When an insurance provider pays proceeds for the wrongful death of a policyholder, those proceeds are characterized as damages recovered by a personal representative regardless of how or why they are paid
As such, the damages recovered from an insurance provider are considered to have been recovered in an action brought by the personal representative of the decedent for the benefit of the statutory beneficiaries[xiii].
A wrongful death cause of action arises at the time of death and the law effective on the date of death applies to the wrongful death action[xiv].
In states where there is no specific statutory language governing venue in wrongful death cases, three approaches have emerged for determining where a cause of action for wrongful death arises or accrues for venue purposes[xv].
The three categories depend upon whether the state bases venue in the county where the death occurred, in the county where the injury occurred, or recognizes proper venue in both the counties where the death and the injury occurred.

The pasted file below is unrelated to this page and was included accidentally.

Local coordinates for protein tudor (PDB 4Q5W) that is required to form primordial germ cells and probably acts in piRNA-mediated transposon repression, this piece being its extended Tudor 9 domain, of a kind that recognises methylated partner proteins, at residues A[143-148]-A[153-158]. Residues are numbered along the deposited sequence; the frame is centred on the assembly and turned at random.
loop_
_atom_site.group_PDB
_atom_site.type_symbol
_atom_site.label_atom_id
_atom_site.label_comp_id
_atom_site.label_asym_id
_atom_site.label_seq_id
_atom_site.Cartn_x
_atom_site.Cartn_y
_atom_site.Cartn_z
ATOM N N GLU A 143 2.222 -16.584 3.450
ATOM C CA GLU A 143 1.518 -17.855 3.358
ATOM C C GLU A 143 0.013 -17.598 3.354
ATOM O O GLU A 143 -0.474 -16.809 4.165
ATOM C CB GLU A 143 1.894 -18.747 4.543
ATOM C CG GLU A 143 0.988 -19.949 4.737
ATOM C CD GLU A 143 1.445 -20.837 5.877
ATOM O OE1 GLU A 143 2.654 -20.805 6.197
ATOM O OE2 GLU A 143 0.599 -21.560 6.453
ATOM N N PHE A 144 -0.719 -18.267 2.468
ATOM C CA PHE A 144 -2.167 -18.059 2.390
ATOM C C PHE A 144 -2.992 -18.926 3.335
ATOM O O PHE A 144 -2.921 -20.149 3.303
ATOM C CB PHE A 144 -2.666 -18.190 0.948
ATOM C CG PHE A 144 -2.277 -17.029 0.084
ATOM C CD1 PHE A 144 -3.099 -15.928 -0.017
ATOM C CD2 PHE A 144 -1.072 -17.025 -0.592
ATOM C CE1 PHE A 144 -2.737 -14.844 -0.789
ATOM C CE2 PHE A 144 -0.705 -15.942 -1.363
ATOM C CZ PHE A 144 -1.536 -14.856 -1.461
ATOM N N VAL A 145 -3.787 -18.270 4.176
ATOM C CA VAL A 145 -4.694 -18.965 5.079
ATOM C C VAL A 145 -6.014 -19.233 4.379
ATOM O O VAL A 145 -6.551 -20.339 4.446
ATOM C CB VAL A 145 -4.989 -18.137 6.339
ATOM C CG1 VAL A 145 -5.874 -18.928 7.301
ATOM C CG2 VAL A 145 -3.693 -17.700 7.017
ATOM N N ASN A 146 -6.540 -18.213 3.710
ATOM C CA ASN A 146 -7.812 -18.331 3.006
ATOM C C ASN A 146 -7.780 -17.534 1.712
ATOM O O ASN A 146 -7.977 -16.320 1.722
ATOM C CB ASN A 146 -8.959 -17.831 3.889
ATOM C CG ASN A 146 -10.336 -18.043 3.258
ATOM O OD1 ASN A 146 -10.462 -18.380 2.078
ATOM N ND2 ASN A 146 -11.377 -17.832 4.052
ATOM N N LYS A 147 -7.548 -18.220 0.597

In some jurisdictions, a wrongful death claim accrues and venue is proper in the county where the negligent acts which led to the death occurred. In other jurisdiction, venue in a wrongful death action is proper in either the place of the injury causing death or the place of death. Yet in some other jurisdiction, venue in a wrongful death action is proper at the place of death in addition to the county where the negligence leading to the death occurred.
The wrongful death action is not considered to be a derivative cause of action[xvi]. Rather, the wrongful death action is an independent and distinct action that arises even in the absence of a viable personal injury action by the direct tort victim and compensates the beneficiaries for their own individual injury arising out of the victim’s death. The wrongful death cause of action therefore cannot be regarded as a secondary layer of tort liability to the primary victim[xvii].